He said now all they can do is give people 90 days to pay costs and fees and then have the county turn them over to collections.

“So the recovery of those monies is going to drop significantly,” Bauer said.

Mitchell asked him if he could use another program to try and collect money. Bauer said with the Odyssey system, everything has to go through Odyssey and it takes a number of clicks to do anything.

“So we’re not going to be able to generate the income for the county we have been able to, and then when the new pre-trial release rule kicks in, it’s going to cut even more money out of the picture,” Bauer said.

Money also collected from court fees and repayment of the pauper counsel fees also will dry up because of Rule 26, he suggested.

In light of that information, Mitchell asked if any councilman had any interest in adding another probation officer. Councilwoman Joni Truex made a motion to approve another officer to “do what we can to correct the problem before it becomes a major problem.” Councilwoman Kim Cates seconded the motion, but it failed 3-4 with only Cates, Mitchell and Truex voting for the additional adult probation officer.

Before the vote, Superior Court III Judge Joe Sutton said the judges “can set a bond if you do the assessment at the jail within 48 hours. This new Rule 26 says you don’t have to post a bond and everybody’s (own recognizance), but for murder and treason. And if you want to set a bond for these other offenses that are out there, you have to do an assessment at the jail under the state’s parameters, and the courts are not allowed to do that assessment. You have to do it fast, and it has to be done by somebody, and a lot of that is going to be weekend stuff.”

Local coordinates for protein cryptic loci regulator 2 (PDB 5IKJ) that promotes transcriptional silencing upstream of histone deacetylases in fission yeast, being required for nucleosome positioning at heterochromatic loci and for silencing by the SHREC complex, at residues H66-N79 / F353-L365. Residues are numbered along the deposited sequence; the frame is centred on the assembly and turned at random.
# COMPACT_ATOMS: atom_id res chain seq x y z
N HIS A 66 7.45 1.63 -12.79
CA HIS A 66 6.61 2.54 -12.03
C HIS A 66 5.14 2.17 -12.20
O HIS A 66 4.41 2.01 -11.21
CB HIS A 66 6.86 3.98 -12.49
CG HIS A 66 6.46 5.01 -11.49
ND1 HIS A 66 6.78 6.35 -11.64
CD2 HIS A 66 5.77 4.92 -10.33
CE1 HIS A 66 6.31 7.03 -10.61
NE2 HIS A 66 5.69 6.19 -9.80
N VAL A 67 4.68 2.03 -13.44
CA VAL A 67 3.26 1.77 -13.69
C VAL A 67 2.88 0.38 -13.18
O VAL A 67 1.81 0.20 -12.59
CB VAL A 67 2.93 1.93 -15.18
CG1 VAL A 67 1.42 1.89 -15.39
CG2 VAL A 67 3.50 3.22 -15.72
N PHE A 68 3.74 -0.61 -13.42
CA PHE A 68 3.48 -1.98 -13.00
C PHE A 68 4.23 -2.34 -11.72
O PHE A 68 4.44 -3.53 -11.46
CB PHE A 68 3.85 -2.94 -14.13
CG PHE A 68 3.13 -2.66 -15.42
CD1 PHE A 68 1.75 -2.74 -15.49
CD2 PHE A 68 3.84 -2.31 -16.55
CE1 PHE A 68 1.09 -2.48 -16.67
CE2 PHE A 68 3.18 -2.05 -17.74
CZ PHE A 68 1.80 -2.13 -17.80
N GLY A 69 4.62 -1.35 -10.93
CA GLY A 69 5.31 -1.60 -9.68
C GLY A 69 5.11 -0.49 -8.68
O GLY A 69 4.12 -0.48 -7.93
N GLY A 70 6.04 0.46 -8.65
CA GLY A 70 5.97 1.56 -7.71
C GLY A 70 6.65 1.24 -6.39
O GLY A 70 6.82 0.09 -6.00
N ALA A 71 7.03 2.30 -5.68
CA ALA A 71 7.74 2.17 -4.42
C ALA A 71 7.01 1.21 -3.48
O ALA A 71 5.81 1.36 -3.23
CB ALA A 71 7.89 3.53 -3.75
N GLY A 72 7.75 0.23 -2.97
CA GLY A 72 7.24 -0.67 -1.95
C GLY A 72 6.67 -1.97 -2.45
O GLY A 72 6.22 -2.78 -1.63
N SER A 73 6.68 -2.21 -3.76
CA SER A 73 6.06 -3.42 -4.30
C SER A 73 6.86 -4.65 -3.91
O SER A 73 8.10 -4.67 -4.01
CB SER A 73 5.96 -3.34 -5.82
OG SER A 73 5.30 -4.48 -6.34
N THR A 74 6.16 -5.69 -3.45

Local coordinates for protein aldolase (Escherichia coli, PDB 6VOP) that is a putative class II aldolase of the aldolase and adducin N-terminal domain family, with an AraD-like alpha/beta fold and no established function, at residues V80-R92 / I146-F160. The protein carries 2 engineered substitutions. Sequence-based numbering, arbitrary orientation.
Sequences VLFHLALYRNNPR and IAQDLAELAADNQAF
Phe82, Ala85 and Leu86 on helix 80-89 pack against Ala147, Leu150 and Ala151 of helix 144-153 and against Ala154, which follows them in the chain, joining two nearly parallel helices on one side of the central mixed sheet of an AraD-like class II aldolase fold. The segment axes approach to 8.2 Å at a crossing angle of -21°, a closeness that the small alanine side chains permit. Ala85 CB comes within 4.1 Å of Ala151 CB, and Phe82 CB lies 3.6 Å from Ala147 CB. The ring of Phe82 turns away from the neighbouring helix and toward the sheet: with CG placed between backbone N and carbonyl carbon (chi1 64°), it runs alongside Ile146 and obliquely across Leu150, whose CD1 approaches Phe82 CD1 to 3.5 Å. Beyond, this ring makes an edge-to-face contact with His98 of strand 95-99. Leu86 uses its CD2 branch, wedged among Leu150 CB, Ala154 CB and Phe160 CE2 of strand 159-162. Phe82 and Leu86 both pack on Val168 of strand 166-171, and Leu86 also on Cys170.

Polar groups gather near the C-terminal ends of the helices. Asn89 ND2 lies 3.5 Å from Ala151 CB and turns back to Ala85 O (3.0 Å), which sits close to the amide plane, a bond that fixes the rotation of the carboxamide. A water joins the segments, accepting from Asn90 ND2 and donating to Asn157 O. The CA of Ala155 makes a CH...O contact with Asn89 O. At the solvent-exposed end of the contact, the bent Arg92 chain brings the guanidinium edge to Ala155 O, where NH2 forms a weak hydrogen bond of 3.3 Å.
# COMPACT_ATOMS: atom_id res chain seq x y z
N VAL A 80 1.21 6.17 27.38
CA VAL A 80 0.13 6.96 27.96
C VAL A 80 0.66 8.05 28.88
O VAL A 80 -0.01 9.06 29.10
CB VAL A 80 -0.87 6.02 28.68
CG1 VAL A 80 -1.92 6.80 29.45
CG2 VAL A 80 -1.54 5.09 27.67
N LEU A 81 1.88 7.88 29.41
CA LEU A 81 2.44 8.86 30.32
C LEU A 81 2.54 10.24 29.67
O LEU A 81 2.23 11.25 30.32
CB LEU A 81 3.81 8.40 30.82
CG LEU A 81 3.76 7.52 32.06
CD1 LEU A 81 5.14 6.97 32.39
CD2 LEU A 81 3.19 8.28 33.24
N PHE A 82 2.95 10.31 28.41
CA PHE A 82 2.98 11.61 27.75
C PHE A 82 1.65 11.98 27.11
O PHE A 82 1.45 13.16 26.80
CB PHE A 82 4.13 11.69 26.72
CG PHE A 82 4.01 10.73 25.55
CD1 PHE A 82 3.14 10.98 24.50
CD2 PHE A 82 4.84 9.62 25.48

He said Rule 26 is going to define what the seven or eight questions are that are going to be asked in the assessment. It won’t be up to judges, and they and their staff can’t do the interviews. He said he thought it was probation or Community Corrections who would do the interviews.

“This Rule 26 is going to be devastating to a lot of – the bond schedules are out the window. The cash bonds are out the window. There are no bonds. You might as well give them traffic tickets for felonies,” Sutton said.

Kim Cates also asked Judge Cates, her spouse, about the status of video conferencing for the courts.

Judge Cates replied that video conferencing is a concept the Kosciusko courts were looking at to reduce the transfers of inmates to the courts, specifically for hearings in which a public defender need not be present, such as initial hearings.

“A lot of counties do that by video conference. We’re investigating that, we’re looking at that from a standpoint of capability,” Judge Cates said.

About two years ago, he said he had a quote but it would have cost the county $50,000 per courtroom. “I didn’t even bring that to you. I wasn’t really considering that amount. I think there has to be a more reasonable way of doing that,” he said.

Judge Cates said the courts and the prosecutor’s office are still investigating video conferencing. Prosecutor Dan Hampton has volunteered to investigate how other counties are doing it. Cates said Noble and Elkhart counties are doing it, and Kosciusko County can but “we’re just not there yet.”

Mitchell said, “I know when we all sat down – the courts, the prosecutor, the clerk, everybody kind of all on the same page – we all said that was a push that we needed to get going on. So we would strongly encourage you, whoever is doing what – I think (county administrator) Marsha (McSherry) is trying to push the ball, as well. So if we can get something going with that, that may eliminate a transport officer, it may eliminate all kinds of stuff.”

Judge Cates said it would improve security, to which Mitchell agreed.